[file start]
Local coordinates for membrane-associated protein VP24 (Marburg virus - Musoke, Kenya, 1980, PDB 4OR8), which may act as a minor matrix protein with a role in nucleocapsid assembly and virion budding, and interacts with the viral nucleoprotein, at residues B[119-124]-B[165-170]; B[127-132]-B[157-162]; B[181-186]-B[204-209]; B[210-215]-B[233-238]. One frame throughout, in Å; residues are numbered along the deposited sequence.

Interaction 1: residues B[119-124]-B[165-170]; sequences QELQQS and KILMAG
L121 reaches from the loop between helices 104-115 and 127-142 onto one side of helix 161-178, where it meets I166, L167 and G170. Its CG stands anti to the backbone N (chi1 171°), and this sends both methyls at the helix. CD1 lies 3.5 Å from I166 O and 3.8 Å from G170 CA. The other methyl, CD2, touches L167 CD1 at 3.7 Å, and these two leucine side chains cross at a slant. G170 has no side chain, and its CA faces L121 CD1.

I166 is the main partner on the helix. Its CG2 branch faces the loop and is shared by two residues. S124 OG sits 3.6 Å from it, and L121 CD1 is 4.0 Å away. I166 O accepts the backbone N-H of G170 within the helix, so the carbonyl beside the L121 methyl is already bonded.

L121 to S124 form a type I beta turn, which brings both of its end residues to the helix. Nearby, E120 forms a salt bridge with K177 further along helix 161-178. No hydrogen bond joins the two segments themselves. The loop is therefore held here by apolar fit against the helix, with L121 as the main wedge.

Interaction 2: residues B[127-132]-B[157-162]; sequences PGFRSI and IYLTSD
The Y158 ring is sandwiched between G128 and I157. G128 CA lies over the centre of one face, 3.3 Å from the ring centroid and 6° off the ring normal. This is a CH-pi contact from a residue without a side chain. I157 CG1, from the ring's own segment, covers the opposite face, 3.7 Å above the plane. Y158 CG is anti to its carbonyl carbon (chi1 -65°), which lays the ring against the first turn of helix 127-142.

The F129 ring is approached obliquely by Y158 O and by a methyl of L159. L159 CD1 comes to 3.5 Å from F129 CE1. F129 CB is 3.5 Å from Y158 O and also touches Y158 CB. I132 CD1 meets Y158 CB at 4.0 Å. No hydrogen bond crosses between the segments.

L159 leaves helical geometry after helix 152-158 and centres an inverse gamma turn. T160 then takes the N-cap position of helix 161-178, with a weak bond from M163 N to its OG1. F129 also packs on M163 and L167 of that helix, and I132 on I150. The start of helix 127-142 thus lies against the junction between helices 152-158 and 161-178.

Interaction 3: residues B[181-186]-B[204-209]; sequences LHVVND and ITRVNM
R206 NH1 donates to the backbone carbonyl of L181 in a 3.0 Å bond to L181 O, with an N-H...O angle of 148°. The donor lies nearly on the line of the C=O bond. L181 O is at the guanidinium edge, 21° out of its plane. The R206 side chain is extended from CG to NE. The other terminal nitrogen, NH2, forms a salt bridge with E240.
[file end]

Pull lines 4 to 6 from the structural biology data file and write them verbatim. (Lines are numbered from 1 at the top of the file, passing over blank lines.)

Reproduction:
I166 is the main partner on the helix. Its CG2 branch faces the loop and is shared by two residues. S124 OG sits 3.6 Å from it, and L121 CD1 is 4.0 Å away. I166 O accepts the backbone N-H of G170 within the helix, so the carbonyl beside the L121 methyl is already bonded.

L121 to S124 form a type I beta turn, which brings both of its end residues to the helix. Nearby, E120 forms a salt bridge with K177 further along helix 161-178. No hydrogen bond joins the two segments themselves. The loop is therefore held here by apolar fit against the helix, with L121 as the main wedge.

Interaction 2: residues B[127-132]-B[157-162]; sequences PGFRSI and IYLTSD